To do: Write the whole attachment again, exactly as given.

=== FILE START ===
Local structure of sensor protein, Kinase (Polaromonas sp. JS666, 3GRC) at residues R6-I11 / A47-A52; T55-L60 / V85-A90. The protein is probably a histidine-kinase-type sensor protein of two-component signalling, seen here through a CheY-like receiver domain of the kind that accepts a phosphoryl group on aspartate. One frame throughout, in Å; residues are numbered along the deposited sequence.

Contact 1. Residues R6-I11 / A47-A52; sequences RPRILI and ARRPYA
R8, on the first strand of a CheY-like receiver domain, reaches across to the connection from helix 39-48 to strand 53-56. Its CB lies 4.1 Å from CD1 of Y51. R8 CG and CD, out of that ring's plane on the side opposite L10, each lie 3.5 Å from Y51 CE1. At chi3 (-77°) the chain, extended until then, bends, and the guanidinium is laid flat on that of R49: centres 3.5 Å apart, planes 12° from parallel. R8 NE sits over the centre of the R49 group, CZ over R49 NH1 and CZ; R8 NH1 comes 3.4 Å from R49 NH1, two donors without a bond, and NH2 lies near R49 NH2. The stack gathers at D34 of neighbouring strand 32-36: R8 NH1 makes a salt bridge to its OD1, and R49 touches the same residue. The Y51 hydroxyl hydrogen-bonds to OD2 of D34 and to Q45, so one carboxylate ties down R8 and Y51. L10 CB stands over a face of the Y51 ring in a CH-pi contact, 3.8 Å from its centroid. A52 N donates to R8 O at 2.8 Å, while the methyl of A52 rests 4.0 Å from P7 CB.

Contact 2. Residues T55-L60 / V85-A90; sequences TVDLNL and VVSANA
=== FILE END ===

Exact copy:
Local structure of sensor protein, Kinase (Polaromonas sp. JS666, 3GRC) at residues R6-I11 / A47-A52; T55-L60 / V85-A90. The protein is probably a histidine-kinase-type sensor protein of two-component signalling, seen here through a CheY-like receiver domain of the kind that accepts a phosphoryl group on aspartate. One frame throughout, in Å; residues are numbered along the deposited sequence.

Contact 1. Residues R6-I11 / A47-A52; sequences RPRILI and ARRPYA
R8, on the first strand of a CheY-like receiver domain, reaches across to the connection from helix 39-48 to strand 53-56. Its CB lies 4.1 Å from CD1 of Y51. R8 CG and CD, out of that ring's plane on the side opposite L10, each lie 3.5 Å from Y51 CE1. At chi3 (-77°) the chain, extended until then, bends, and the guanidinium is laid flat on that of R49: centres 3.5 Å apart, planes 12° from parallel. R8 NE sits over the centre of the R49 group, CZ over R49 NH1 and CZ; R8 NH1 comes 3.4 Å from R49 NH1, two donors without a bond, and NH2 lies near R49 NH2. The stack gathers at D34 of neighbouring strand 32-36: R8 NH1 makes a salt bridge to its OD1, and R49 touches the same residue. The Y51 hydroxyl hydrogen-bonds to OD2 of D34 and to Q45, so one carboxylate ties down R8 and Y51. L10 CB stands over a face of the Y51 ring in a CH-pi contact, 3.8 Å from its centroid. A52 N donates to R8 O at 2.8 Å, while the methyl of A52 rests 4.0 Å from P7 CB.

Contact 2. Residues T55-L60 / V85-A90; sequences TVDLNL and VVSANA